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Archive for the ‘Father John Misty’ Category

[ATTENDED: July 22-24, 2016] XPN Fest

2016-07-24 15.34.58Even though I go to a lot of shows, I don’t really love Festivals.  I actually enjoy concerts too much to enjoy Festivals.  Which sounds dumb, but I’d rather see a band I like on their own play for a full set than for 30 minutes with a bunch of people who don’t really want to see them.

I’ve been to a few festivals over the years, and I have thought about going to other ones, but since I typically don’t want to spend a few days in the sun (and a few hundred dollars), I don’t go.

But the past two years we have seen some great headlining acts at XPN Fest.  And we thought it would be fun to go for the day, bring the kids and just have a fun day outside with music and vendors.  We bought tickets before the lineup was even announced.

WXPN members get half-priced tickets (which is cheaper than some of the regular shows I’ve been to) and kids’ tickets are $15 for the three days.  Perfect.

In the past, I have loved most of the headliners, but this year I didn’t really like any of them. The three day pass includes lawn seats to the headliners, but we wound up not using them at all. (more…)

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harpjuneSOUNDTRACK: FATHER JOHN MISTY-“Bored in the U.S.A.” (2014).

 boredNot a cover of the Clash song (“I’m So Bored with the U.S.A”) this is a piano dirge about the materialism of American culture.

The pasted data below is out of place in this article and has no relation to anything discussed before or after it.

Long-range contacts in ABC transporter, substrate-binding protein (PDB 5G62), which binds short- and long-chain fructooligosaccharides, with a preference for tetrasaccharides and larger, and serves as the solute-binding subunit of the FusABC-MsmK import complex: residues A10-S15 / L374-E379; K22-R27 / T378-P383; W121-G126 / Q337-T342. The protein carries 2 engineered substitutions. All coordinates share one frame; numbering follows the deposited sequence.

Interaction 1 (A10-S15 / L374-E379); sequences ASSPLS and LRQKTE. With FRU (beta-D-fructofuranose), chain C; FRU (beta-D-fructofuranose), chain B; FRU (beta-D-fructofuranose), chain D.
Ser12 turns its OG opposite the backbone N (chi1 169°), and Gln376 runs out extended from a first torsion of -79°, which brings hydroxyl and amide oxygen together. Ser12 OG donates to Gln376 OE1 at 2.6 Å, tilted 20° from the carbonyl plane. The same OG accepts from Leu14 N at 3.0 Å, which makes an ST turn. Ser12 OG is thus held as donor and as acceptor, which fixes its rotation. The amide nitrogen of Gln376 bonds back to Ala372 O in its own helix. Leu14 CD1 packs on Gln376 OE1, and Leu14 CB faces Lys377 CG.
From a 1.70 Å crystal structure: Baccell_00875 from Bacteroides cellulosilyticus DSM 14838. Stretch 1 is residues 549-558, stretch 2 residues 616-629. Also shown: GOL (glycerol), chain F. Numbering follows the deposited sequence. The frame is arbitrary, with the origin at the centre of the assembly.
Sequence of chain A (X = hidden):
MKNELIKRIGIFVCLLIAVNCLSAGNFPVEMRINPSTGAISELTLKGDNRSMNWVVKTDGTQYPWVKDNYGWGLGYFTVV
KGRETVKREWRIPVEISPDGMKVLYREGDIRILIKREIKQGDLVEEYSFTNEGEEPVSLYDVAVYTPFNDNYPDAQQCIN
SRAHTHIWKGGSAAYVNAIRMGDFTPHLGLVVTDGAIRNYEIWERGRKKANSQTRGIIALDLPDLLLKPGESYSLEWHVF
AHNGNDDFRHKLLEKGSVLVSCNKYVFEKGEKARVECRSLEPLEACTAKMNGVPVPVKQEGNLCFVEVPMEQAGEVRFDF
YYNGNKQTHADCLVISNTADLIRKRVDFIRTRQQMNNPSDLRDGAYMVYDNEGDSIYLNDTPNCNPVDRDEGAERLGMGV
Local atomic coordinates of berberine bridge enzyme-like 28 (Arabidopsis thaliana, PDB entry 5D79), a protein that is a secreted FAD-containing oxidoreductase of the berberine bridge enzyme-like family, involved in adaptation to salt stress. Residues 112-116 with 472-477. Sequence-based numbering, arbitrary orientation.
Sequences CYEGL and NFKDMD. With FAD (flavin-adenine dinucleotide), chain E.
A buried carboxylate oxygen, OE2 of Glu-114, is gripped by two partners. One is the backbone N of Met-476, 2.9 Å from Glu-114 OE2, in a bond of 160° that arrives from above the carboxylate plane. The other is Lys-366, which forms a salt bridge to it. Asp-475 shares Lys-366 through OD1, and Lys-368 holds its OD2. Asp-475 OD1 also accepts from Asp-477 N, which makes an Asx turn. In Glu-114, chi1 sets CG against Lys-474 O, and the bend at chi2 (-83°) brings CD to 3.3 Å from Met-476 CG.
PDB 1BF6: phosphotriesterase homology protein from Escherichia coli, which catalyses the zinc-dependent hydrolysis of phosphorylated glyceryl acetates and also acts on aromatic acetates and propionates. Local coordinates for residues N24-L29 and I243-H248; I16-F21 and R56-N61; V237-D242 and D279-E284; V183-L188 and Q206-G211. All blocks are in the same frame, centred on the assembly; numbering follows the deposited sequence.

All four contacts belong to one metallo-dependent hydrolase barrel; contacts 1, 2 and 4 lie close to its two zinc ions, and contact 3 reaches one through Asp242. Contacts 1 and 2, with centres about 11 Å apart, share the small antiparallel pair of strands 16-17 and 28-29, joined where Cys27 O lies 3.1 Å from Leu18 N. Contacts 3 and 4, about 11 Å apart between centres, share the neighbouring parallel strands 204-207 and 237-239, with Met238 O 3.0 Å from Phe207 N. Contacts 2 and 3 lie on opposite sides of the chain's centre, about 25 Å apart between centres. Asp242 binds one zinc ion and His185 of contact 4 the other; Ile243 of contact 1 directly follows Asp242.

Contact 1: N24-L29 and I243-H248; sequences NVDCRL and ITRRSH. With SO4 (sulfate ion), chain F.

I loved Father John Misty’s debut, and the way it addressed serious topics but with beautiful songs and Misty’s wonderful voice.  But this song is a dark and dreary tale of life in contemporary America.  Father John laments about, well, just about everything:

I’ve got all morning to obsessively accrue
A small nation of meaningful objects
And they’ve got to represent me too

or

Now I’ve got a lifetime to consider all the ways
I’ve grown more disappointing to you
As my beauty warps and fades

with the staggering next line

I suspect you feel the same

Te melody is pretty, but solemn (there’s no ironic poppy chord structure for this lament).  Rather, it’s a slow minor key piano melody with Misty’s beautiful aching voice drifting over the chords: “Save me white Jesus.”

By the next verse, while the melody and singing stay at the same pace, he adds a laugh track to his life: “They gave me a useless education / A subprime loan, Craftsman home / Keep my prescriptions filled / Now I can’t get off, but I can kind of deal / Oh, with being Bored in the USA.”